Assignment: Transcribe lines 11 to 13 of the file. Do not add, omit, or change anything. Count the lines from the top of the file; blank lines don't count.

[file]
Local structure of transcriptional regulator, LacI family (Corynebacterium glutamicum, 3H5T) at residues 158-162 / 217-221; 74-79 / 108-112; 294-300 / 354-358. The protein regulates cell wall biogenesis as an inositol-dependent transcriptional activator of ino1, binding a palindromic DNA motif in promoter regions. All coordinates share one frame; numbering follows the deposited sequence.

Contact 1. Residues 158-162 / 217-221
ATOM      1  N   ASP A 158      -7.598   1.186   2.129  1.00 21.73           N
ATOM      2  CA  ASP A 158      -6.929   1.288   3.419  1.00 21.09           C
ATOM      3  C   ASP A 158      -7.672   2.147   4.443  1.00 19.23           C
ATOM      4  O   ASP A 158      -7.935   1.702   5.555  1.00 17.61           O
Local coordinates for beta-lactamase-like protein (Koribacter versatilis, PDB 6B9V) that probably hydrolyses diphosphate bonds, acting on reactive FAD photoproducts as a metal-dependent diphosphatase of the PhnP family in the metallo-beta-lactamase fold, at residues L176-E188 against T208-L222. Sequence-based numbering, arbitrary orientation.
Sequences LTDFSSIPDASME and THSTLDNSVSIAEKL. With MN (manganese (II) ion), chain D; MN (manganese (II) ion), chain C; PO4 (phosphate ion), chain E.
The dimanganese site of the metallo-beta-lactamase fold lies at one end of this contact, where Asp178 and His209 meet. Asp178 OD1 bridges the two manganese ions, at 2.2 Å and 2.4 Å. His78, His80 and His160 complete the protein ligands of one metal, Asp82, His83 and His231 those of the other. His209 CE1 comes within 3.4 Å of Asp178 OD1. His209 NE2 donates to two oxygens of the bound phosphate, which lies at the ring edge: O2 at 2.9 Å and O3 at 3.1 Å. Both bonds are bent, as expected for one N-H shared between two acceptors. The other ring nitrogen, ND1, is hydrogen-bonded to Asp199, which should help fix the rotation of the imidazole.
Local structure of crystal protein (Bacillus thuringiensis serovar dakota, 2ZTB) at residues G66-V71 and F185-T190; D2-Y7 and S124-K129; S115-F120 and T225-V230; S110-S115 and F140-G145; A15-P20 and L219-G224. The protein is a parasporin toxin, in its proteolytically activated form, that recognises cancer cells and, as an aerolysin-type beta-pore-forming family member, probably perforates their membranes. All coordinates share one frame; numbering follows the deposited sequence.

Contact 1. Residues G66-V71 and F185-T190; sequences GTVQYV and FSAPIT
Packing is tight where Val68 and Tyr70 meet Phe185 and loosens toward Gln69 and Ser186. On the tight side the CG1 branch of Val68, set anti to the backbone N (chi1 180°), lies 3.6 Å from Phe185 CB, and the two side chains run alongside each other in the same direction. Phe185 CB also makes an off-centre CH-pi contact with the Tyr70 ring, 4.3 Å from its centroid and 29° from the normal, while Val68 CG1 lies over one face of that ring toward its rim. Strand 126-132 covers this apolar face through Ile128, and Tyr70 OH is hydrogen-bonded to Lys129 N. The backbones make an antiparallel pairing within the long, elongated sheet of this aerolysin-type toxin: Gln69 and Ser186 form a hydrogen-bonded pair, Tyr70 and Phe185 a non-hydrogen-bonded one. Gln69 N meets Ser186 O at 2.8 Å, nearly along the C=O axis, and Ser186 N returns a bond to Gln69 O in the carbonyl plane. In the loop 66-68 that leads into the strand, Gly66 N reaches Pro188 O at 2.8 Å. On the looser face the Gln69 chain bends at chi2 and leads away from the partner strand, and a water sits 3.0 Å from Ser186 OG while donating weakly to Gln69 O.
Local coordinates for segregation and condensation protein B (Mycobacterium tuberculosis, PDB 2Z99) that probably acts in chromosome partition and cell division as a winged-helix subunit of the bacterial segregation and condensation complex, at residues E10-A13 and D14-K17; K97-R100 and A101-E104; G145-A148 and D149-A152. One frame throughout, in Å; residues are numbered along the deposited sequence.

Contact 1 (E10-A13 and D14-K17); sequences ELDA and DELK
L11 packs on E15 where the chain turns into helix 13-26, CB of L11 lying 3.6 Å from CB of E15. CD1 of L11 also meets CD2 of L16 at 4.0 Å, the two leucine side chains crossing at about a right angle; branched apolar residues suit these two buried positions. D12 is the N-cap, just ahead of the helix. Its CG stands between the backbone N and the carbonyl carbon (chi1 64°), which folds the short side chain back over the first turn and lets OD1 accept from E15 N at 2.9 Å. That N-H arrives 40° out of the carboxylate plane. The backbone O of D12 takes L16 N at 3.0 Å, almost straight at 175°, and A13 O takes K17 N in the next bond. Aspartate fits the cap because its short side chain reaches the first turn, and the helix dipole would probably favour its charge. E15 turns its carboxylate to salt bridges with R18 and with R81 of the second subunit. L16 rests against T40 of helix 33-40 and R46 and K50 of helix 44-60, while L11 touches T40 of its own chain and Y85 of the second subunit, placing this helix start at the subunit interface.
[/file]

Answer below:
Contact 1. Residues G66-V71 and F185-T190; sequences GTVQYV and FSAPIT
Packing is tight where Val68 and Tyr70 meet Phe185 and loosens toward Gln69 and Ser186. On the tight side the CG1 branch of Val68, set anti to the backbone N (chi1 180°), lies 3.6 Å from Phe185 CB, and the two side chains run alongside each other in the same direction. Phe185 CB also makes an off-centre CH-pi contact with the Tyr70 ring, 4.3 Å from its centroid and 29° from the normal, while Val68 CG1 lies over one face of that ring toward its rim. Strand 126-132 covers this apolar face through Ile128, and Tyr70 OH is hydrogen-bonded to Lys129 N. The backbones make an antiparallel pairing within the long, elongated sheet of this aerolysin-type toxin: Gln69 and Ser186 form a hydrogen-bonded pair, Tyr70 and Phe185 a non-hydrogen-bonded one. Gln69 N meets Ser186 O at 2.8 Å, nearly along the C=O axis, and Ser186 N returns a bond to Gln69 O in the carbonyl plane. In the loop 66-68 that leads into the strand, Gly66 N reaches Pro188 O at 2.8 Å. On the looser face the Gln69 chain bends at chi2 and leads away from the partner strand, and a water sits 3.0 Å from Ser186 OG while donating weakly to Gln69 O.
Local coordinates for segregation and condensation protein B (Mycobacterium tuberculosis, PDB 2Z99) that probably acts in chromosome partition and cell division as a winged-helix subunit of the bacterial segregation and condensation complex, at residues E10-A13 and D14-K17; K97-R100 and A101-E104; G145-A148 and D149-A152. One frame throughout, in Å; residues are numbered along the deposited sequence.